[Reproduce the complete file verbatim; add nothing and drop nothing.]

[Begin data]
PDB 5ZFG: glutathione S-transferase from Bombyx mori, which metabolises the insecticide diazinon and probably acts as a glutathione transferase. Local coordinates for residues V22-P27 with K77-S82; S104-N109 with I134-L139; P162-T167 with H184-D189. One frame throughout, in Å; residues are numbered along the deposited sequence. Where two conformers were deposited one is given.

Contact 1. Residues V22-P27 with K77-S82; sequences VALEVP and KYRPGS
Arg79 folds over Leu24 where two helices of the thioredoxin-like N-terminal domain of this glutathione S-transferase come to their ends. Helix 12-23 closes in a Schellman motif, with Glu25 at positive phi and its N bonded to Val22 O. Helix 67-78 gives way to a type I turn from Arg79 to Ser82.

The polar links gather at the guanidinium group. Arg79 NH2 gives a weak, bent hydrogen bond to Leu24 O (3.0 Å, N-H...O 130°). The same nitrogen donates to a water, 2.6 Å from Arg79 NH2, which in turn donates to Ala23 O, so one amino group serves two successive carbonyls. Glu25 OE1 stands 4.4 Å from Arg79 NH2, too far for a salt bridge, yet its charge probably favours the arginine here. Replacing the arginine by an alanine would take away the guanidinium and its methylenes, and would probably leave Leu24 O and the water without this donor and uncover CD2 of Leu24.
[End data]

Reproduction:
PDB 5ZFG: glutathione S-transferase from Bombyx mori, which metabolises the insecticide diazinon and probably acts as a glutathione transferase. Local coordinates for residues V22-P27 with K77-S82; S104-N109 with I134-L139; P162-T167 with H184-D189. One frame throughout, in Å; residues are numbered along the deposited sequence. Where two conformers were deposited one is given.

Contact 1. Residues V22-P27 with K77-S82; sequences VALEVP and KYRPGS
Arg79 folds over Leu24 where two helices of the thioredoxin-like N-terminal domain of this glutathione S-transferase come to their ends. Helix 12-23 closes in a Schellman motif, with Glu25 at positive phi and its N bonded to Val22 O. Helix 67-78 gives way to a type I turn from Arg79 to Ser82.

The polar links gather at the guanidinium group. Arg79 NH2 gives a weak, bent hydrogen bond to Leu24 O (3.0 Å, N-H...O 130°). The same nitrogen donates to a water, 2.6 Å from Arg79 NH2, which in turn donates to Ala23 O, so one amino group serves two successive carbonyls. Glu25 OE1 stands 4.4 Å from Arg79 NH2, too far for a salt bridge, yet its charge probably favours the arginine here. Replacing the arginine by an alanine would take away the guanidinium and its methylenes, and would probably leave Leu24 O and the water without this donor and uncover CD2 of Leu24.